Conclusion

In sum, the variation in women’s age preferences can be explained by multiple contextual, personal, and biological factors. The on-average preference for equally old or older men is also likely to be the result of several processes: Women reach maturity at a younger age than men, several features that are attractive to many women are more likely to be found in older (vs. younger) men, and some signals become more apparent in older (vs. younger) men. While all these processes contribute, a lot of potentially important contributing factors need to be investigated in order to fully explain the variation in women’s age preferences. It is also important to consider that most older men are interested in younger women (Antfolk et al. 2015; Kenrick and Keefe 1992) but that only some of these men display the features necessary to attract younger women. It is thus possible that relatively few women are interested in old men per se and that the observed age disparity is the result of many old men being attracted to relatively young women. Large age disparities could consequently be the result of preferences of men with above-average mate value.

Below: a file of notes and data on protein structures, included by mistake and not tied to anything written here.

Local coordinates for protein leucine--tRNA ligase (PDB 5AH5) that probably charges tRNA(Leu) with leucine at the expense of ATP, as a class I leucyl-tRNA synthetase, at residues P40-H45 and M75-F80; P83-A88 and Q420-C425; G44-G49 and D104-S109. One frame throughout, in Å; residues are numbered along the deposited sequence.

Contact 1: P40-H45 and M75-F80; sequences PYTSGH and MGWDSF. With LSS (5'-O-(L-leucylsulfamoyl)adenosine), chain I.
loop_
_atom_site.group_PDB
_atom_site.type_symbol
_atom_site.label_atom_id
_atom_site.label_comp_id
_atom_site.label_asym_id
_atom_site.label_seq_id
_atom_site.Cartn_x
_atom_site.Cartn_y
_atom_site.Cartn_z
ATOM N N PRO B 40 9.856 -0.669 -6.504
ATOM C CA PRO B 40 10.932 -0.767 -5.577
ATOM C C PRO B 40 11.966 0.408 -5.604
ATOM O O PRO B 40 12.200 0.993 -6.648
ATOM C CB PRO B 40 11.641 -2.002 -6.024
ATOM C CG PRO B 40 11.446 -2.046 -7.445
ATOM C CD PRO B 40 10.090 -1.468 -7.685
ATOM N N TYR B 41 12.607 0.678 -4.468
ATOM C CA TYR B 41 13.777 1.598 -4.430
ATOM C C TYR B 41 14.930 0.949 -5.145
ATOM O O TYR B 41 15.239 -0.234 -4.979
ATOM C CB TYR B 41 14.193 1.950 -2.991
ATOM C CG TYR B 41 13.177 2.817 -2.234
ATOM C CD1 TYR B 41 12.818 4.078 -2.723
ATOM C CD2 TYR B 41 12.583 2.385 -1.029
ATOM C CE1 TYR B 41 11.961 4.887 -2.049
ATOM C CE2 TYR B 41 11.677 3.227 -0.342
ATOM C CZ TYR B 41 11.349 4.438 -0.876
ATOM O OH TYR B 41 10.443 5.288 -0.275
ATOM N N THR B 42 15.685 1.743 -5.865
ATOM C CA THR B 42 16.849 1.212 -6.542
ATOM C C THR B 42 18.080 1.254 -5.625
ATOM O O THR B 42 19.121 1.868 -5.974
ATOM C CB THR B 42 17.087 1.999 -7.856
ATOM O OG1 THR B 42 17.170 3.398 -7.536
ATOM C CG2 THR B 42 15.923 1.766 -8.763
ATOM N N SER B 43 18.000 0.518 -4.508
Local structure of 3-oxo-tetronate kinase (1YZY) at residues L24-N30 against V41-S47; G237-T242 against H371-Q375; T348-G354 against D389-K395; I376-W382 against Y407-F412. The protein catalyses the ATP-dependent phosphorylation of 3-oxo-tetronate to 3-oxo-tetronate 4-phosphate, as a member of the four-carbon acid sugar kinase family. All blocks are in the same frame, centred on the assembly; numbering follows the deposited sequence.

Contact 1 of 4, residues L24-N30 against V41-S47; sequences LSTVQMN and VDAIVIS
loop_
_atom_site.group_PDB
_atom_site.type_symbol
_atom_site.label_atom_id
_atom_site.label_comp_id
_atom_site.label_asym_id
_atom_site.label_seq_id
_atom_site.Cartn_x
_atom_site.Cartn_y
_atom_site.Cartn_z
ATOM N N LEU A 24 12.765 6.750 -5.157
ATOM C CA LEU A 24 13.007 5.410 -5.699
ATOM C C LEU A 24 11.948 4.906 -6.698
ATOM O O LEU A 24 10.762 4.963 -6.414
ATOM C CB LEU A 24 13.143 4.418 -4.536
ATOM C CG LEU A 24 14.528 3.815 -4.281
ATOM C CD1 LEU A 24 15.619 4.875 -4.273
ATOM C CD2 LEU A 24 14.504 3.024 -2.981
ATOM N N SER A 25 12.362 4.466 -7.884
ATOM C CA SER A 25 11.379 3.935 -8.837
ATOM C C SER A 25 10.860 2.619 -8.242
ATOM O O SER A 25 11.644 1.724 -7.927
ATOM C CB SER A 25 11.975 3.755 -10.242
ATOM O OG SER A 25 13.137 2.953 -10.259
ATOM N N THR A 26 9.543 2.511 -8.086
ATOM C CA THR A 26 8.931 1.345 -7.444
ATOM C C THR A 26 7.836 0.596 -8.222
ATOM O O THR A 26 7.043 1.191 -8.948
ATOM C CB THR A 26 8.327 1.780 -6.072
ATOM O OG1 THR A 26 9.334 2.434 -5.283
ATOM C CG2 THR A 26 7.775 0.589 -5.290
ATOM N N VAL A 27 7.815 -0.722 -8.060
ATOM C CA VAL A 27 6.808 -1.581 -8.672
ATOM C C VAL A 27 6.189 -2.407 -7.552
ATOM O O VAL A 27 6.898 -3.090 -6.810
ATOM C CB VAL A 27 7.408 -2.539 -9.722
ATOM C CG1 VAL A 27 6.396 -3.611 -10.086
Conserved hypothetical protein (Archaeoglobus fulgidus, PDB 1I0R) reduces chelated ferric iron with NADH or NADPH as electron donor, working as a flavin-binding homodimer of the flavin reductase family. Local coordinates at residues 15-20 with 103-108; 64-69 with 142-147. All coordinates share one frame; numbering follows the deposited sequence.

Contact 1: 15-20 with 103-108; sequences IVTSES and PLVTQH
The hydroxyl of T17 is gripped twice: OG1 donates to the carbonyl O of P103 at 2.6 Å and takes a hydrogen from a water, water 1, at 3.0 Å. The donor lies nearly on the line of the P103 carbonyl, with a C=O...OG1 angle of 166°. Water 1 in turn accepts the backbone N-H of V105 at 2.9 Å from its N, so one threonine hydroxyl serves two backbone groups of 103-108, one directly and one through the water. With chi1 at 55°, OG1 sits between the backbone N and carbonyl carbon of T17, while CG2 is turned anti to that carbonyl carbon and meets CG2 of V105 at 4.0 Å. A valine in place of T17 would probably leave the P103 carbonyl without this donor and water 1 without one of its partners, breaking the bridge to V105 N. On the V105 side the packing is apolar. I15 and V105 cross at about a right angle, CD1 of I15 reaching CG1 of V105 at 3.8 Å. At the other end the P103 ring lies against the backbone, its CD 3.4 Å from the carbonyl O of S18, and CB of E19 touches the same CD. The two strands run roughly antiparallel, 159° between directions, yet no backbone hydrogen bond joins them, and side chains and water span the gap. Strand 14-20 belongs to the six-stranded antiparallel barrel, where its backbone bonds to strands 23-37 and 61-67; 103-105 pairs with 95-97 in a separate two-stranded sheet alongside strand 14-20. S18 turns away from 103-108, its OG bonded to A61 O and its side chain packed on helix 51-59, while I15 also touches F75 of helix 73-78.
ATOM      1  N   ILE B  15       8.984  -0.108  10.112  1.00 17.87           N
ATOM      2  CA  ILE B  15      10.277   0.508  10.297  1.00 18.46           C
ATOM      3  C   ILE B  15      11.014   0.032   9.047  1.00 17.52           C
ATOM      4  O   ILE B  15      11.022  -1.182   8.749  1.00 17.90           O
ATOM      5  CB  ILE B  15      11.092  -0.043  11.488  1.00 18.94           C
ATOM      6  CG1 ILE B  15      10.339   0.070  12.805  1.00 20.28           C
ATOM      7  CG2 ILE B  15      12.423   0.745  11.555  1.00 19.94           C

Cross-References

References

  1. Antfolk, J., Salo, B., Alanko, K., Bergen, E., Corander, J., Sandnabba, N. K., & Santtila, P. (2015). Women’s and men’s sexual preferences and activities with respect to the partner’s age: Evidence for female choice. Evolution and Human Behavior, 36(1), 73–79.CrossRefGoogle Scholar
  2. Belsky, J., Steinberg, L., & Draper, P. (1991). Childhood experience, interpersonal development, and reproductive strategy: An evolutionary theory of socialization. Child Development, 62(4), 647–670.CrossRefPubMedGoogle Scholar